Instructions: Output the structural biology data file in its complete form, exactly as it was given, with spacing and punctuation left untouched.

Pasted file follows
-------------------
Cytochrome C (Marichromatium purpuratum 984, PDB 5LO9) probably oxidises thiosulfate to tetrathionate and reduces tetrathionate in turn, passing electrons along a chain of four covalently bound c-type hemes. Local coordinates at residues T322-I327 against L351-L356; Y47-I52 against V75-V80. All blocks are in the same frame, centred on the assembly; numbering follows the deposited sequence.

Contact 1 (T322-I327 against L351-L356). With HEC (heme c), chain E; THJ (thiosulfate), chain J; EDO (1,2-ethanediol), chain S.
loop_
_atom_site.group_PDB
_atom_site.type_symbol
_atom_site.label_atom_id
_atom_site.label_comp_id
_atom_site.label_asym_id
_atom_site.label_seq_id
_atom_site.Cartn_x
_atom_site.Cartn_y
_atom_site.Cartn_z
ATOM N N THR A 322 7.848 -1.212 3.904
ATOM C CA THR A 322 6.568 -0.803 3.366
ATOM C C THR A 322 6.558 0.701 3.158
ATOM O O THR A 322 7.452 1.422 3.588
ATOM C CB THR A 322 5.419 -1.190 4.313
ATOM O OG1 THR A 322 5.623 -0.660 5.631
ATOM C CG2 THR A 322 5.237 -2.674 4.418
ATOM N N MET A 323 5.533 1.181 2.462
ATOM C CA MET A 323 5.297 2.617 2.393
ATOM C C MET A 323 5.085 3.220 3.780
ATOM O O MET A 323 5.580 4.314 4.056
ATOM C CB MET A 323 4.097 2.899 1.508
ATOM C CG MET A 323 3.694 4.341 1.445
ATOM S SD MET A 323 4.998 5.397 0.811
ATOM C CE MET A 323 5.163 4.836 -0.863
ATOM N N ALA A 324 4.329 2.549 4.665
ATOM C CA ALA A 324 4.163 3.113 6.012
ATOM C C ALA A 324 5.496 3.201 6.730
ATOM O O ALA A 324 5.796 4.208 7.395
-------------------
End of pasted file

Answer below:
Cytochrome C (Marichromatium purpuratum 984, PDB 5LO9) probably oxidises thiosulfate to tetrathionate and reduces tetrathionate in turn, passing electrons along a chain of four covalently bound c-type hemes. Local coordinates at residues T322-I327 against L351-L356; Y47-I52 against V75-V80. All blocks are in the same frame, centred on the assembly; numbering follows the deposited sequence.

Contact 1 (T322-I327 against L351-L356). With HEC (heme c), chain E; THJ (thiosulfate), chain J; EDO (1,2-ethanediol), chain S.
loop_
_atom_site.group_PDB
_atom_site.type_symbol
_atom_site.label_atom_id
_atom_site.label_comp_id
_atom_site.label_asym_id
_atom_site.label_seq_id
_atom_site.Cartn_x
_atom_site.Cartn_y
_atom_site.Cartn_z
ATOM N N THR A 322 7.848 -1.212 3.904
ATOM C CA THR A 322 6.568 -0.803 3.366
ATOM C C THR A 322 6.558 0.701 3.158
ATOM O O THR A 322 7.452 1.422 3.588
ATOM C CB THR A 322 5.419 -1.190 4.313
ATOM O OG1 THR A 322 5.623 -0.660 5.631
ATOM C CG2 THR A 322 5.237 -2.674 4.418
ATOM N N MET A 323 5.533 1.181 2.462
ATOM C CA MET A 323 5.297 2.617 2.393
ATOM C C MET A 323 5.085 3.220 3.780
ATOM O O MET A 323 5.580 4.314 4.056
ATOM C CB MET A 323 4.097 2.899 1.508
ATOM C CG MET A 323 3.694 4.341 1.445
ATOM S SD MET A 323 4.998 5.397 0.811
ATOM C CE MET A 323 5.163 4.836 -0.863
ATOM N N ALA A 324 4.329 2.549 4.665
ATOM C CA ALA A 324 4.163 3.113 6.012
ATOM C C ALA A 324 5.496 3.201 6.730
ATOM O O ALA A 324 5.796 4.208 7.395